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Youth Conference Inspires Teens To Become 'Tools of Change'
By Andy McKeever, iBerkshires Staff
06:30AM / Saturday, April 14, 2018
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Zoe Hypolite kicked off the conference with an inspiring speech to her peers.


The arts was one of the four tracks students could choose for the workshops.
PITTSFIELD, Mass. — Zoe Hypolite watched as Hurricane Maria devastated her home country of Dominica.
 
She knew something had to be done to help. She started fundraising.
 
"I decided that I am going to do something about it. This is why I am the head of Miss Hall's natural disaster relief group where we have raised thousands of dollars for schools of areas affected by natural disasters," Hypolite.
 
Hypolite is a student at Miss Hall's and comes from a background checkered in trauma. From nearly being blind as a child to bullied in high school to feeling suicidal, Hypolite hadn't thought she had much power in this world.
 
But that changed. At some point, she realized that if she doesn't work to make this world better, who else will?
 
 "We are the only ones who are going to take action because we are the tools for change," she told high school students from across the region on Thursday morning. 
 
She advised them to learn their voices and have confidence. She asked the students to find the things they are passionate about and fight for them.
 
"We have the power. We have the ability. We have the drive. And we have the answers. So let's go out there and show the world what we are made of because, can't you see it, change is coming," Hypolite said.
 
Hypolite's story kicked off a daylong convention when 113 students from 13 different Berkshire high schools descended on Hancock Shaker Village for a series of workshops. The annual 411 in the 413 Youth Conference brings teens together to learn things they want to learn outside of the classroom setting. The program is youth run and organized by area teens and is supported by the Berkshire United Way, Railroad Street Youth Project and the Northern Berkshire Community Coalition.
 
"One point is to get students from different schools to meet each other, delve into their passions. It is really about getting out of the classrooms and learning in a new way," Kat Toomey, coordinator of positive youth development for the Berkshire United Way, said. 
 
The high school's nominate up to 10 students to attend the conference. Interns from the various agencies work with other teens to develop a series of workshops led by area businesses and organizations. The sessions range from arts to wellness to paying for college. The lessons are much more unique than the typical high school curriculum.
 
"This is really a youth-led day," Toomey said. "It is really just about this different learning style."
 
The program is in its 12th year and was started completely by area teens. Later the nonprofits joined the effort to help coordinate professionals in the area to provide the workshops and work out logistics. 
 
This year's theme was "tools for change" and Hypolite's speech motivated the students to become those tools for change. However, the other keynote speaker for the event brought a somber, yet still motivating, story.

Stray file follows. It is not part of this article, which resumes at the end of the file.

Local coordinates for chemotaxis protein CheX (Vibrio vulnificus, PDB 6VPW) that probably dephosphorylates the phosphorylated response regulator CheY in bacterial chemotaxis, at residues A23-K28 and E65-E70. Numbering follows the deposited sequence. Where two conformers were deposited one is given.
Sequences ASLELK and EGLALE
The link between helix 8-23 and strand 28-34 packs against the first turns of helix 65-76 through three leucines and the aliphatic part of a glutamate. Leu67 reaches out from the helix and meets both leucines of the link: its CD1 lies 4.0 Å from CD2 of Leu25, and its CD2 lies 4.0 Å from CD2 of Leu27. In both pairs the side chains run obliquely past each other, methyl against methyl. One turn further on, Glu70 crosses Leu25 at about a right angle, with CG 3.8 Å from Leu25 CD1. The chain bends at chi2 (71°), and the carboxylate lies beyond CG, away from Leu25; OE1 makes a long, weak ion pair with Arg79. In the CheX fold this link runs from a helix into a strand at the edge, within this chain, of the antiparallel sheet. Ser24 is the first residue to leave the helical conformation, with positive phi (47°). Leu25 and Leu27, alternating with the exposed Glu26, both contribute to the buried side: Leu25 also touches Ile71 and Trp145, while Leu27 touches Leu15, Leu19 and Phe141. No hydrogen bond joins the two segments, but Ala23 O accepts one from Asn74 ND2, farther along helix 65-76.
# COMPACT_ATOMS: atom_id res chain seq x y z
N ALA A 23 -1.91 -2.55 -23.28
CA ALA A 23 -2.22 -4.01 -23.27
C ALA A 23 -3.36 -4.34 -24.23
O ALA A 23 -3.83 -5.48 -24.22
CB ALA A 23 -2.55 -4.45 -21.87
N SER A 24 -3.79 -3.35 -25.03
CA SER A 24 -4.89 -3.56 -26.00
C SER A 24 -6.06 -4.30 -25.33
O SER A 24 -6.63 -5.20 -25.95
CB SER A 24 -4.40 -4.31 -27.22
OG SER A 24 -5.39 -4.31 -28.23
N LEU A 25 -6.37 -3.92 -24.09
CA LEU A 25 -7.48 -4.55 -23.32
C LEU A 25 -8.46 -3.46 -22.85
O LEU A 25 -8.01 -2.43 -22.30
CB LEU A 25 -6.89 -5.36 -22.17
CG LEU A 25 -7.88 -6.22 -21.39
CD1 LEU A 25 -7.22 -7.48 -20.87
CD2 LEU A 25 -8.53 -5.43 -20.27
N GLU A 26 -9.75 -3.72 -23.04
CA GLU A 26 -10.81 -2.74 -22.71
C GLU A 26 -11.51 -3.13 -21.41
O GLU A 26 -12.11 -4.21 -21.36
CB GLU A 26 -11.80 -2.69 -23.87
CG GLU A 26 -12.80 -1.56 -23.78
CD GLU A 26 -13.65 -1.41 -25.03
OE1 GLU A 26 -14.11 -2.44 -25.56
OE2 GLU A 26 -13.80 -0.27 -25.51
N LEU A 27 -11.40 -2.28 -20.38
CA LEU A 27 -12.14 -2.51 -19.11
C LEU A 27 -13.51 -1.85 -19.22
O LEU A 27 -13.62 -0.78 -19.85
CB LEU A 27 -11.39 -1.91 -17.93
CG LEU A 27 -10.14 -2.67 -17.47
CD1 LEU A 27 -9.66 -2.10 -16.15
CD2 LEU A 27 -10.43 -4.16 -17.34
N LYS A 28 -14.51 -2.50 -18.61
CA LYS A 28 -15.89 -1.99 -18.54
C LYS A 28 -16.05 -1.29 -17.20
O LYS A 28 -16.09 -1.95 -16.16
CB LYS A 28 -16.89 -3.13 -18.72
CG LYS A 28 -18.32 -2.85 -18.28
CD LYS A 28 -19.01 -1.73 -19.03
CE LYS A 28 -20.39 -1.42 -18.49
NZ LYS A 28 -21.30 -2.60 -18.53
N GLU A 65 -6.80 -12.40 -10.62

Madison Quinn is a student at Pittsfield High School whose life was changed when she met 9-year-old Landen Palatino. Battling through tears, Quinn told the students stories of how close the two had gotten leading up to his death. Palatino lost  his fight with childhood cancer. 
 
"Childhood cancer has stolen a part of who I was and is pushing me to be who I am," Quinn said.
 
Quinn has started her own non-profit, Strong Little Souls. Through that, she raises thousands of dollars to help the families of children with cancer. When Shavez Forte died, she raised money to help cover the cost of the funeral and get him a headstone. When other teens take trips to New York City, they want to see Times Square, but she finds the nearest children's hospital. 
 
"These kids make me the happiest person I’ve ever known possible. I'd like to continue on this path forever and keep raising awareness, keep raising funds, keep raising funds to help these children," Quinn said.
 
But Quinn's story wasn't meant just to sadden the audience because the lesson she has learned is that there are plenty of people in the community who will support efforts to make change happen and that any individual has the ability to change other people's lives for the better.
 
"Each and every one of you holds the potential to change lives. Knowing changed lives is a gift that keeps on giving. Giving back to the community or an individual who needs the support, find a path to pursue it. And whatever you do, do not give up," Quinn said.
 
Following the speakers, the students took off to various parts of Hancock Shaker Village for the hour-long lessons. The students chose between different tracks - the arts, compassion in action, wellness, and adulting. 
 
"I think this conference is such an amazing opportunity for students to learn and explore new topics outside the classroom. Things like therapy, yoga, self-dense, and how to pay for college will help us a lot in the future," said Julie Xu, of Miss Hall's School who helped organize the conference. 
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